- The bio-CNG technology holds the promise of producing an indigenous fuel and organic fertiliser, while tackling the problems associated with straw burning. But on the ground, there are too many hurdles in adopting this circular economy-based concept.
- Collection of paddy straw in the short window between paddy harvest and wheat sowing is an expensive and challenging task.
- Highly subsidised chemical fertiliser industry stands in the way of fermented organic manure, a CBG by-product, cutting into the revenues of this nascent industry.
An early November evening in Punjab’s Sangrur district in 2022 was different compared to the last few years. The sky was clear; there was no chill in the air, and no smoke to disrupt these sights. Stubble-burning incidents in Punjab, notorious for smog and air pollution in Delhi NCR (National Capital Region), were down by 30% in 2022. The maximum contribution of farm fires to the daily PM2.5 levels in Delhi was 34% in 2022, as against 48% in 2021.
Sangrur, a hotbed of intensive wheat-rice agriculture in Punjab and Chief Minister Bhagwant Mann’s home constituency, topped the charts regarding farm fire incidents. But in June, the district became home to an innovation aimed at producing Bio-CNG or compressed biogas (CBG). It is a technology that converts agricultural residue into highly concentrated methane that can replace compressed natural gas (CNG) mined from the earth. In June 2022, India’s biggest CBG plant, and the only one on paddy straw, was commissioned in Sangrur. The plant can produce 33 tonnes of CBG and 600 tonnes of organic manure daily from a feedstock of 1.10 lakh tonnes of straw annually. Verbio, a German company, has set up the plant at the cost of Rs 20.3 million on 20 acres of land in the district’s Lehra Gaga block.
India imports 85% of its crude oil, making it the third largest importer in the world. It has the potential to produce 80,000 tonnes per day (TPD) of CBG, replacing 50% of the current diesel use in transport, says a study by IIT Guwahati. However, the study says that only 0.5% of the CBG potential in the country is currently being utilised. “CBG is a circular technology where the by-product of agriculture becomes an input for a fuel, and its by-product nourishes back the soil,” said Ram Chandra of IIT Delhi, who has been working on improving the technology since 2015. Unlike other renewable energy sources, CBG can be produced round-the-clock and employs more people than the solar and wind energy industry, say several experts.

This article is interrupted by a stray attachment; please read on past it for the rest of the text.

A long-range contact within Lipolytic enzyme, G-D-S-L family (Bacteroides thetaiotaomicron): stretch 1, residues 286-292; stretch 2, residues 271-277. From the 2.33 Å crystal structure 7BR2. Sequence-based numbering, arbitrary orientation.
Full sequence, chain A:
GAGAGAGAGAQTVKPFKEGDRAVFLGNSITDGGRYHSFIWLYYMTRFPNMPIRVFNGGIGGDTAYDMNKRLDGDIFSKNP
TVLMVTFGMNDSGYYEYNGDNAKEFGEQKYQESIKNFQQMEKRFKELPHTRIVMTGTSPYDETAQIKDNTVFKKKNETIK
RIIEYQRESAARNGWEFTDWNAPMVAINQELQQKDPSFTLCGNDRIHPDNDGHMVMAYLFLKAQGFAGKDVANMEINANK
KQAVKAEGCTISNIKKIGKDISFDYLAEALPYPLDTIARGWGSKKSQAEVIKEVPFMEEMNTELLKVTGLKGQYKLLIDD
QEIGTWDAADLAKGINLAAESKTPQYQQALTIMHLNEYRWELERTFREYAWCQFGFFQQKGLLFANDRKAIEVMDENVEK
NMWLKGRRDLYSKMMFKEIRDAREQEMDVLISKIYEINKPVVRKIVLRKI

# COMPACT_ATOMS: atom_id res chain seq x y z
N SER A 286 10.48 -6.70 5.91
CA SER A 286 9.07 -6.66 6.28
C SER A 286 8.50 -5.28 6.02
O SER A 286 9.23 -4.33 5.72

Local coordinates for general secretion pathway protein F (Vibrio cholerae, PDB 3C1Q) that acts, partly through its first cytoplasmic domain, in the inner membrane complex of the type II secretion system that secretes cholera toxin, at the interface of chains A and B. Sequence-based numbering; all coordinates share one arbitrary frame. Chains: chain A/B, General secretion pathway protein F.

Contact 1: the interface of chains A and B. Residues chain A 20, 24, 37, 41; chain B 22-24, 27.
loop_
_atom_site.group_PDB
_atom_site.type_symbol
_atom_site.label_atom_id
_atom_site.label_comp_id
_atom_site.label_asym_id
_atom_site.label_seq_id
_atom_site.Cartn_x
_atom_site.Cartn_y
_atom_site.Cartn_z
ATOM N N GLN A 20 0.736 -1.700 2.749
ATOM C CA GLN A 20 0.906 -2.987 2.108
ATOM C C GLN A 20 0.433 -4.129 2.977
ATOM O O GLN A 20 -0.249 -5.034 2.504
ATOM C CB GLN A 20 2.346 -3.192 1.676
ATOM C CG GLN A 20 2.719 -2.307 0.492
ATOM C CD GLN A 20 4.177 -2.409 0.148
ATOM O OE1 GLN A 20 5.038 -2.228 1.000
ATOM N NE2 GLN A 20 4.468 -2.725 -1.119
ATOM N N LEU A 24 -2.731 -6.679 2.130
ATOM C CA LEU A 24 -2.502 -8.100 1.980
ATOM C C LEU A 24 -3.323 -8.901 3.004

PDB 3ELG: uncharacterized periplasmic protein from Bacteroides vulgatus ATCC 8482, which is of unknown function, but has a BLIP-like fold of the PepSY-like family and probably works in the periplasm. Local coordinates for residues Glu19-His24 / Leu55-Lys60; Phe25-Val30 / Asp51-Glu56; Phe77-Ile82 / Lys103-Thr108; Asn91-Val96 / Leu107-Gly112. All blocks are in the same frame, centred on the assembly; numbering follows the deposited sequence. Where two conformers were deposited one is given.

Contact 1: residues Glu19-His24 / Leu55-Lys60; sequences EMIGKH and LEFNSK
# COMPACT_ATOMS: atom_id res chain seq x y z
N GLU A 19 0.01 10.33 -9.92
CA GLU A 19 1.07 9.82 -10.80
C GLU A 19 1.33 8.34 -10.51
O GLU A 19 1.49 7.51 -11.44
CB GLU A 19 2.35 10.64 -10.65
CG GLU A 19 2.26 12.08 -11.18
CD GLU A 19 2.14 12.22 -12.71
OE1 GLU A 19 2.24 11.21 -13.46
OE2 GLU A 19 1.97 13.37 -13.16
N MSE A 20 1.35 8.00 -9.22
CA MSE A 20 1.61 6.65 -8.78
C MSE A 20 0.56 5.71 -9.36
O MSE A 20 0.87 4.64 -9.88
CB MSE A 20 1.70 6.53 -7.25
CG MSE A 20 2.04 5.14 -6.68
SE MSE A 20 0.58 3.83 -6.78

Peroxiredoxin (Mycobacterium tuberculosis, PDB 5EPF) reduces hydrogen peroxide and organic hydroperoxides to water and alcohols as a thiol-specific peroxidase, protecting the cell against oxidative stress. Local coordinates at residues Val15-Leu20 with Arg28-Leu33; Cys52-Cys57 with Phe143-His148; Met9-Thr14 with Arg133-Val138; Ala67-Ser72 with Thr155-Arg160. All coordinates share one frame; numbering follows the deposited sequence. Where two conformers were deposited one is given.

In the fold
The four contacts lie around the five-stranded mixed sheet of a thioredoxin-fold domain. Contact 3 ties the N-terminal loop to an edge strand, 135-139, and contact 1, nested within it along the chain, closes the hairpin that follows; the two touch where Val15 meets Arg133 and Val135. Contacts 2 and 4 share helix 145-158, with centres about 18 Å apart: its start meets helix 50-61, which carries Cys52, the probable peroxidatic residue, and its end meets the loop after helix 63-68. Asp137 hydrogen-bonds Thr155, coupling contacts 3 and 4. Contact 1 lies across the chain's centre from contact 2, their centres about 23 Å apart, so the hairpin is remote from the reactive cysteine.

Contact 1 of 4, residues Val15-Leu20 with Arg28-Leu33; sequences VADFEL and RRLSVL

As many as 42 more CBG plants are planned in Punjab, which will utilise 1.7 million tonnes of paddy straw annually to produce 495 TPD CBG, says PEDA. Punjab produces 19 million tonnes of straw every year, so there is no shortage of feedstock. According to the Punjab Energy Development Agency (PEDA), there is potential for 250 more projects. “The state government is giving incentives such as no registration charges, stamp duty on buying land, and exemption on electricity duty. They are also lending the Panchayat land on long-term lease to companies who do not want to buy land,” said MP Singh, the Director of PEDA. Under its dedicated CBG programme, Sustainable Alternative towards Affordable Transportation (SATAT), the central Ministry of Petroleum and Natural Gas gives a subsidy of Rs 40 million for every 4.8 TPD plant.
Despite this, the progress of CBG projects in the state has been rather slow. Only one plant is operational, and two more are expected to start production in this financial year (March 2023). The main reasons include high capital costs, challenges of collecting and transporting paddy straw, and the sale of fermented organic manure (FOM). “CBG industry can only progress if the idea of balanced crop nutrition is promoted,” said Sanjeev Nagpal, who owns Sampurn Agri Ventures Private Limited, a biogas-based power plant in Fazilka district.
What is CBG?
CBG is an upgraded version of biogas that is used as cooking fuel in many parts of India. It can be made from different feedstocks such as agricultural residue, cow dung, press mud from sugarcane factories, and biodegradable garbage. To make CBG from paddy straw, first, the straw is spread in the field to dry after the harvest. This process is called teddering. It is then raked in rows and tied into 450 kilograms of round bales. “The bales are fed into the pre-treatment area where the straw is shredded and mixed with water and cow dung for microbial breakdown,” Pankaj Jain, plant head of Verbio, said. “The mixture is then fed into the main digester tank, which ferments in anaerobic conditions for a month. The biogas produced is collected from the top of the digester and piped to the gas cleaning area.” The gas, upgraded to 95% methane, is compressed in cylinders and filled in vehicles at CNG stations, while the leftover slurry can be used as manure.